As I may have mentioned in the past, I’m not a big fan of Summerlin. I’m not talking about the outskirts, such as Tivoli Village or Red Rock Resort. I’m talking about the areas where roundabouts and non-perpendicular roads conspire to get me lost. Hell, even my GPS seems confused when I head deep into that particular bit of suburbia. But interesting restaurants keep opening out there, so I keep going—and keep getting lost on my way to find them. My most recent treks have been to Jacques Café, which celebrated its grand opening November 18, and what I found was worth the trouble.
Chef Jacques Pauvert has an extensive résumé that features restaurants in France, L.A. and Hawaii, including the Ritz-Carlton Kapalua. His restaurant is in the corner of Trails Village Center and bills itself as a “casual American bistro.” It’s open for breakfast, lunch, dinner and Sunday brunch, offering organic produce, grass-fed beef and plenty of vegan and gluten-free options. The service is “quick casual,” meaning you order from a counter, but a server brings your food to your table. The décor is a bit more formal than your typical “quick casual” spot, however, particularly the side bar area, which has a formal bar and a view of the patio. There’s also a large outdoor patio that might not be suited to the present temperatures, but will be a great place to dine come spring.
I’ve visited Jacques for breakfast, lunch and dinner. By far, the weakest part of the menu has been the soups. The minestrone is far too thick and heavy. The “Summerlin”—made with cauliflower, squash, coconut milk, curry cilantro and pesto—was as confusing to me as the neighborhood after which it was named. And a porcini mushroom butternut soup had none of the sweet squash flavor I expected, dominated instead by the earthy mushrooms and bitter roasted leeks.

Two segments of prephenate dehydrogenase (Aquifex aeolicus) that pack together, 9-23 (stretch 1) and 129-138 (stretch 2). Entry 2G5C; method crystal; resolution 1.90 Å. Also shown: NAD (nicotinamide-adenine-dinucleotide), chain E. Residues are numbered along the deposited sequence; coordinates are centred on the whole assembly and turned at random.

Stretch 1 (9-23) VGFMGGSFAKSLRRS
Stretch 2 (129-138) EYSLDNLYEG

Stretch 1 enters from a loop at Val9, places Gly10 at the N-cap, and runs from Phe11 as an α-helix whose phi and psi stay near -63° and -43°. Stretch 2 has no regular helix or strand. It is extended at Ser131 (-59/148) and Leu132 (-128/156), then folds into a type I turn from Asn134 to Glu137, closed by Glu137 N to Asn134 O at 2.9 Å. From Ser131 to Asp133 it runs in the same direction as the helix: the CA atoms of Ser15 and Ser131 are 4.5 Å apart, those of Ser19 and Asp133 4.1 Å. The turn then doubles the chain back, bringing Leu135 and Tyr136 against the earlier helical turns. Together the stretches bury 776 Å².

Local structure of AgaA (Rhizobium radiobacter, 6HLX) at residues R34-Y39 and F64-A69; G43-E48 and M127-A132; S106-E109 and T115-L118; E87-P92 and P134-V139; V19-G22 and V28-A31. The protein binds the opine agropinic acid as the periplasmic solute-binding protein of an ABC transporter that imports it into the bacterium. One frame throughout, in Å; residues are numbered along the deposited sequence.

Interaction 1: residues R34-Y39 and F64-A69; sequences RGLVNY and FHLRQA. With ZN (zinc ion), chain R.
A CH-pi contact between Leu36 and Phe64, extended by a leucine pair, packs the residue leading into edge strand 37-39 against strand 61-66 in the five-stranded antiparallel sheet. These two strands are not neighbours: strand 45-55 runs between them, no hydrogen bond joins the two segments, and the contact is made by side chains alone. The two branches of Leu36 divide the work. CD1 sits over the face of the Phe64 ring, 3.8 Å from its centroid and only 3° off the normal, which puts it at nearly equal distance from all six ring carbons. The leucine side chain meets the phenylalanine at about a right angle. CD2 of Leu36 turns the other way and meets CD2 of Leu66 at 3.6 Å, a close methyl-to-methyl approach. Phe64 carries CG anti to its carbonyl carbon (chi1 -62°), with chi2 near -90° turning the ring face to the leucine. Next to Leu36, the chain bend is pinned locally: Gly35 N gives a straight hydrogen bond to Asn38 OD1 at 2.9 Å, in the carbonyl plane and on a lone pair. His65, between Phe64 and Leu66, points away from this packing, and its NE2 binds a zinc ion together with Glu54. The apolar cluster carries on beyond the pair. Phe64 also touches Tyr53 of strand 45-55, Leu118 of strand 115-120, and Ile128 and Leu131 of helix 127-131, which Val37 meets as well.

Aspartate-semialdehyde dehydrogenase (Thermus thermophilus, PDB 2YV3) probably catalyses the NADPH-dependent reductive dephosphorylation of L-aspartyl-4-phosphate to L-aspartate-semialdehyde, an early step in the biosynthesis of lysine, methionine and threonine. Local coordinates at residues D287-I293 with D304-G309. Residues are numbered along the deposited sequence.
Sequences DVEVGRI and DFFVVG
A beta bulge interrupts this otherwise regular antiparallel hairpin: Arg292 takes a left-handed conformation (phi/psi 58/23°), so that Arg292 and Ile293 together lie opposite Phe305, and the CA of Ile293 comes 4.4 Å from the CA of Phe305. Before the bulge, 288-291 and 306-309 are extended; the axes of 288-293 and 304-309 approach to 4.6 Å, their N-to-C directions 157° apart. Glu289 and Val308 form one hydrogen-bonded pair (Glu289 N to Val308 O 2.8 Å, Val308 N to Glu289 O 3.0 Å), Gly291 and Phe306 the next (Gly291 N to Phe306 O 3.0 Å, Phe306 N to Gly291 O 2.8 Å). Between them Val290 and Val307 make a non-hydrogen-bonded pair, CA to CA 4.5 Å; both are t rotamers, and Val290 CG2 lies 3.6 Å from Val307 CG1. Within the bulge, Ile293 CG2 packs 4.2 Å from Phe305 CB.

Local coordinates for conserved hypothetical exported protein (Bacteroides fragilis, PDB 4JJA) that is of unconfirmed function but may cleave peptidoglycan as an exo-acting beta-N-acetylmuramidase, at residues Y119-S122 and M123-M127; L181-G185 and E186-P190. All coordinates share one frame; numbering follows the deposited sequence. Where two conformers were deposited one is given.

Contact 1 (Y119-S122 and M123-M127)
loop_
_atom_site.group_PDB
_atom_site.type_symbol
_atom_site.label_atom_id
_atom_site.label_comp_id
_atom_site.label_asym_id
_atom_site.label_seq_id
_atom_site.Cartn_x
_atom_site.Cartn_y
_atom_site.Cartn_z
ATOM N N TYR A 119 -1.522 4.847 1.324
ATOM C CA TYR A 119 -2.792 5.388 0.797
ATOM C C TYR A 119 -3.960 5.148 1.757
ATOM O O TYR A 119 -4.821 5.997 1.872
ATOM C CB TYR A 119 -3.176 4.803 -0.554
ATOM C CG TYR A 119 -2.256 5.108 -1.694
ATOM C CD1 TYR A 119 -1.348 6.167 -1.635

The sandwiches I’ve tried from the lunch menu have been considerably better. The pastrami comes with Gouda, sauerkraut, red peppers and aioli, while the grilled turkey
satay is dressed with cilantro, green onion and aioli. I also enjoyed a langoustine and spinach omelet, although it was just a touch on the dry side. And from the appetizer section of the dinner menu, make sure to try the crab cakes.
If this review seems lukewarm so far, it’s simply because I’ve saved the best for last. Where the chef really shines is with his more formal dinner offerings. The risotto with rock shrimp is excellent (assuming you’re OK with the texture of rice that’s been cooked al dente). If I were to change anything about it, it would simply be to ask for larger cuts of asparagus so the bright vegetables could better penetrate the heavy taste of the clam juice and sharp cheese. As it stands, this is a dish well above what I’ve found in most other quick-casual restaurants.
As good as the risotto is, however, it doesn’t compare to the steelhead salmon belly. It comes over a tiny al dente pasta that I don’t think I’ve seen before, but which reminded me of a baby orecchiette. What makes the dish is the delicious, delicate red miso cream sauce, which is finished with shitake mushrooms and a green onion puree. At $20, it’s the most expensive thing on the menu. But a seafood dish such as this would set you back a lot more at a more formal spot.
The staff at Jacques has always been extremely friendly, and they definitely know their way around the menu. The one knock: They can be a bit slow with drink refills and generally checking in on the table.
If Jacques Café were in my neighborhood, I have no doubt it’d be a regular dinner destination. And for that salmon dish alone, I’d even take on the roundabouts of Summerlin.
Al’s Menu Picks
- Crab cakes ($16),
- risotto with rock shrimp ($16) and
- steelhead salmon belly ($20).
1910 Village Center Circle, 702-550-6363. Open for breakfast, lunch and dinner 7 a.m.–9 p.m. Mon–Sat and 8 a.m.-2 p.m. Sun. Dinner for two, $25-$50.